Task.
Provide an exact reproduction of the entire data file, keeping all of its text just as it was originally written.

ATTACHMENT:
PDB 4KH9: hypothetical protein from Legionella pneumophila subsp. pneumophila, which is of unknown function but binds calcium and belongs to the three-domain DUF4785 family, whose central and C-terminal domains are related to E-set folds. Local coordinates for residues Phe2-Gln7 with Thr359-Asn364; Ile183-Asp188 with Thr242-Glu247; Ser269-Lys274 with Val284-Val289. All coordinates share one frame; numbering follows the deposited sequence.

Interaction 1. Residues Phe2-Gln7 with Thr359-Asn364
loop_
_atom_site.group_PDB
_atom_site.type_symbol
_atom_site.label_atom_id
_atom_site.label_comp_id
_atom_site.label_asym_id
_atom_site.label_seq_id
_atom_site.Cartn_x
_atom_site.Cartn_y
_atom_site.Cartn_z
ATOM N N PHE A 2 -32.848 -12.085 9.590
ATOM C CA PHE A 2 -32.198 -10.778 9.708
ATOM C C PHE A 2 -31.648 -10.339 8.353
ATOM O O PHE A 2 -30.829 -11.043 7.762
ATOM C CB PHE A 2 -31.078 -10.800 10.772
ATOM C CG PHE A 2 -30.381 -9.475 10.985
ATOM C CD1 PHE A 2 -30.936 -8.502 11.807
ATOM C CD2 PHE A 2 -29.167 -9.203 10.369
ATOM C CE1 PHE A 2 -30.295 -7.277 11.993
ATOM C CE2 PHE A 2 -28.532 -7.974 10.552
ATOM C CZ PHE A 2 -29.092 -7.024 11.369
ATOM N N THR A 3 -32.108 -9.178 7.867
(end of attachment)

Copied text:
PDB 4KH9: hypothetical protein from Legionella pneumophila subsp. pneumophila, which is of unknown function but binds calcium and belongs to the three-domain DUF4785 family, whose central and C-terminal domains are related to E-set folds. Local coordinates for residues Phe2-Gln7 with Thr359-Asn364; Ile183-Asp188 with Thr242-Glu247; Ser269-Lys274 with Val284-Val289. All coordinates share one frame; numbering follows the deposited sequence.

Interaction 1. Residues Phe2-Gln7 with Thr359-Asn364
loop_
_atom_site.group_PDB
_atom_site.type_symbol
_atom_site.label_atom_id
_atom_site.label_comp_id
_atom_site.label_asym_id
_atom_site.label_seq_id
_atom_site.Cartn_x
_atom_site.Cartn_y
_atom_site.Cartn_z
ATOM N N PHE A 2 -32.848 -12.085 9.590
ATOM C CA PHE A 2 -32.198 -10.778 9.708
ATOM C C PHE A 2 -31.648 -10.339 8.353
ATOM O O PHE A 2 -30.829 -11.043 7.762
ATOM C CB PHE A 2 -31.078 -10.800 10.772
ATOM C CG PHE A 2 -30.381 -9.475 10.985
ATOM C CD1 PHE A 2 -30.936 -8.502 11.807
ATOM C CD2 PHE A 2 -29.167 -9.203 10.369
ATOM C CE1 PHE A 2 -30.295 -7.277 11.993
ATOM C CE2 PHE A 2 -28.532 -7.974 10.552
ATOM C CZ PHE A 2 -29.092 -7.024 11.369
ATOM N N THR A 3 -32.108 -9.178 7.867